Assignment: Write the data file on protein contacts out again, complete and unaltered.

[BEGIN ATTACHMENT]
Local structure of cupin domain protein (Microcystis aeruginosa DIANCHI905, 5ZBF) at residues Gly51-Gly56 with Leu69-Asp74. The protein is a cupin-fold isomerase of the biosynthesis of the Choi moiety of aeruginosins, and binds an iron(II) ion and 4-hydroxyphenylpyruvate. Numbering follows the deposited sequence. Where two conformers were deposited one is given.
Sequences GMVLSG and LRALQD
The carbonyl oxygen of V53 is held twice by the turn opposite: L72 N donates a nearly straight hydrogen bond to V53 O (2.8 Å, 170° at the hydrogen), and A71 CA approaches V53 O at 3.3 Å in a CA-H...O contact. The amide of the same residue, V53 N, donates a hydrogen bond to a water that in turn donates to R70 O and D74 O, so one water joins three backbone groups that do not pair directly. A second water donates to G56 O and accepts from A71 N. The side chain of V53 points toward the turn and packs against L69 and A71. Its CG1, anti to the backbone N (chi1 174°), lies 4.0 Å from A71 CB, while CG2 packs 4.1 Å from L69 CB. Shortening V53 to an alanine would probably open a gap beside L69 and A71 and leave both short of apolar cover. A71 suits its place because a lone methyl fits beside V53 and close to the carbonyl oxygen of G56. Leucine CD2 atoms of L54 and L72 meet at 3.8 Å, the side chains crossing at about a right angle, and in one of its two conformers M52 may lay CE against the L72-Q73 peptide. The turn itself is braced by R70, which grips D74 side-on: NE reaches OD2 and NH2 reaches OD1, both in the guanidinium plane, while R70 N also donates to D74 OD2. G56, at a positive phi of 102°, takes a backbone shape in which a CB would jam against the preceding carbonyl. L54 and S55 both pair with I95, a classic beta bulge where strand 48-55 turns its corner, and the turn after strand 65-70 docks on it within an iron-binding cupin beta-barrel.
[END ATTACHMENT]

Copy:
Local structure of cupin domain protein (Microcystis aeruginosa DIANCHI905, 5ZBF) at residues Gly51-Gly56 with Leu69-Asp74. The protein is a cupin-fold isomerase of the biosynthesis of the Choi moiety of aeruginosins, and binds an iron(II) ion and 4-hydroxyphenylpyruvate. Numbering follows the deposited sequence. Where two conformers were deposited one is given.
Sequences GMVLSG and LRALQD
The carbonyl oxygen of V53 is held twice by the turn opposite: L72 N donates a nearly straight hydrogen bond to V53 O (2.8 Å, 170° at the hydrogen), and A71 CA approaches V53 O at 3.3 Å in a CA-H...O contact. The amide of the same residue, V53 N, donates a hydrogen bond to a water that in turn donates to R70 O and D74 O, so one water joins three backbone groups that do not pair directly. A second water donates to G56 O and accepts from A71 N. The side chain of V53 points toward the turn and packs against L69 and A71. Its CG1, anti to the backbone N (chi1 174°), lies 4.0 Å from A71 CB, while CG2 packs 4.1 Å from L69 CB. Shortening V53 to an alanine would probably open a gap beside L69 and A71 and leave both short of apolar cover. A71 suits its place because a lone methyl fits beside V53 and close to the carbonyl oxygen of G56. Leucine CD2 atoms of L54 and L72 meet at 3.8 Å, the side chains crossing at about a right angle, and in one of its two conformers M52 may lay CE against the L72-Q73 peptide. The turn itself is braced by R70, which grips D74 side-on: NE reaches OD2 and NH2 reaches OD1, both in the guanidinium plane, while R70 N also donates to D74 OD2. G56, at a positive phi of 102°, takes a backbone shape in which a CB would jam against the preceding carbonyl. L54 and S55 both pair with I95, a classic beta bulge where strand 48-55 turns its corner, and the turn after strand 65-70 docks on it within an iron-binding cupin beta-barrel.